The bank says the UK’s rating outlook is less secure than seems to be generally assumed. Gilt strategist Mark Schofield says: “The uninformed view is that the pre-Budget report was a non-event and that it leaves us no nearer or further from a ratings change. However, in our view the pre-Budget report leaves us significantly closer to a negative ratings action by virtue of having done nothing to slow the current pace of deterioration in the fiscal position.”
Citibank says the ratings agencies assume the UK will be able to issue inflation-linked gilts at close to zero real yields and will have a strong demand for gilts, albeit boosted by the asset purchase facility, but it doubts whether this is achievable as the Government looks to raise around £16bn a month amongst investors cautious of the UK’s long-term prospects.
The other assumption that the ratings agencies make is that the UK will have stable public office making stringent fiscal decisions. Citibank says without this the UK will certainly lose its AAA rating.
Schofield says: “We agree that a majority Conservative government would likely initiate a sizeable fiscal tightening quite quickly. However, a hung parliament is becoming a very real threat; indeed three of the past five opinion polls suggest it is becoming a high probability risk. The issue is not so much one of disagreement over the need to enforce fiscal restraint but the fact that the parties are so diametrically opposed in their stance on how such policy should be executed.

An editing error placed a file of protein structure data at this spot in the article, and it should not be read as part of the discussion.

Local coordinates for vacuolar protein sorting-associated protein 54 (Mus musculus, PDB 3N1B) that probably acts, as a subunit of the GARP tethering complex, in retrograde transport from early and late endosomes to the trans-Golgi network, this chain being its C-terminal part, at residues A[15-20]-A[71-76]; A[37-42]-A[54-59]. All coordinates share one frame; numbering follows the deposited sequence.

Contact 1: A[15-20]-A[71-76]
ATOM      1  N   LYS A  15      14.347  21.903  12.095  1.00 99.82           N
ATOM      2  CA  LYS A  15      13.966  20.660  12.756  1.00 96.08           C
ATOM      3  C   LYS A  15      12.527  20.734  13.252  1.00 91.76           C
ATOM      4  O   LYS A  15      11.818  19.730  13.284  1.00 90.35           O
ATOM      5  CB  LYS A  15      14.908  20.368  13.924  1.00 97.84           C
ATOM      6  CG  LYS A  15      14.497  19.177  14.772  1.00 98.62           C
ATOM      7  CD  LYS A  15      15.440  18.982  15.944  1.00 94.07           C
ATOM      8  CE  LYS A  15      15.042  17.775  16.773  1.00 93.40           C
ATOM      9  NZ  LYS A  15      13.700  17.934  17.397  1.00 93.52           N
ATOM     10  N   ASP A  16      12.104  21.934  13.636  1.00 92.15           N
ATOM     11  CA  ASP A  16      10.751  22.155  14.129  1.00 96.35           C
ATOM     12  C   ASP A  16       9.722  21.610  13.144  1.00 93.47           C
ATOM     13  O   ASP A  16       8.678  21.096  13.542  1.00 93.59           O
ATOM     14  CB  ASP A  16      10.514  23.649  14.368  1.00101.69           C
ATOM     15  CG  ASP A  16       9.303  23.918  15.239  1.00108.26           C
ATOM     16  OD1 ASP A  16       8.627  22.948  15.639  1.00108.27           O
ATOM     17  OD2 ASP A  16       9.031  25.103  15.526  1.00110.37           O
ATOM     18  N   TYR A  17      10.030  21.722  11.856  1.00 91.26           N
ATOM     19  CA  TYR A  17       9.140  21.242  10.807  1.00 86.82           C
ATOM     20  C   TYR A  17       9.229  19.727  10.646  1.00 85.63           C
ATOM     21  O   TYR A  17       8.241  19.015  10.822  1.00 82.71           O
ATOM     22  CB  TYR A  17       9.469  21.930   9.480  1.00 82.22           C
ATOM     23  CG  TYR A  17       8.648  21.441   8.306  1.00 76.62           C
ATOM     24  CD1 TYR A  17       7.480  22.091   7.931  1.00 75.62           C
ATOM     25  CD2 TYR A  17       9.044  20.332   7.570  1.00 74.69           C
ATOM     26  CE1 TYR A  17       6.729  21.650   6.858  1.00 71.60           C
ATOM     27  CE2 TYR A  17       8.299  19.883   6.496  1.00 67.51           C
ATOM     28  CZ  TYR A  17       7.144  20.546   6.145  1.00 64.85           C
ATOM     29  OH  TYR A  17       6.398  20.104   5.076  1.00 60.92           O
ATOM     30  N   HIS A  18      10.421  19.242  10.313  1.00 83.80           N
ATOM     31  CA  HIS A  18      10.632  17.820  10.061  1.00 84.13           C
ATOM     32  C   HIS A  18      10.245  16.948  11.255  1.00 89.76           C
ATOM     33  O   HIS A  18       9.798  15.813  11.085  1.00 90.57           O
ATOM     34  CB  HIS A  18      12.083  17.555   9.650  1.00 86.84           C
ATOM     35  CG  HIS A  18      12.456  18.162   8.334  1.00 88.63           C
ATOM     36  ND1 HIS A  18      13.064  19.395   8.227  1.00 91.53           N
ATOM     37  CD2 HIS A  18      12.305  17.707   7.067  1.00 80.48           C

“Under a hung parliament we see little prospect of a credible fiscal retrenchment and that, against a backdrop of rising yields and an exit from quantitative easing could very quickly change the ratings agencies assessments of the UK’s creditworthiness.”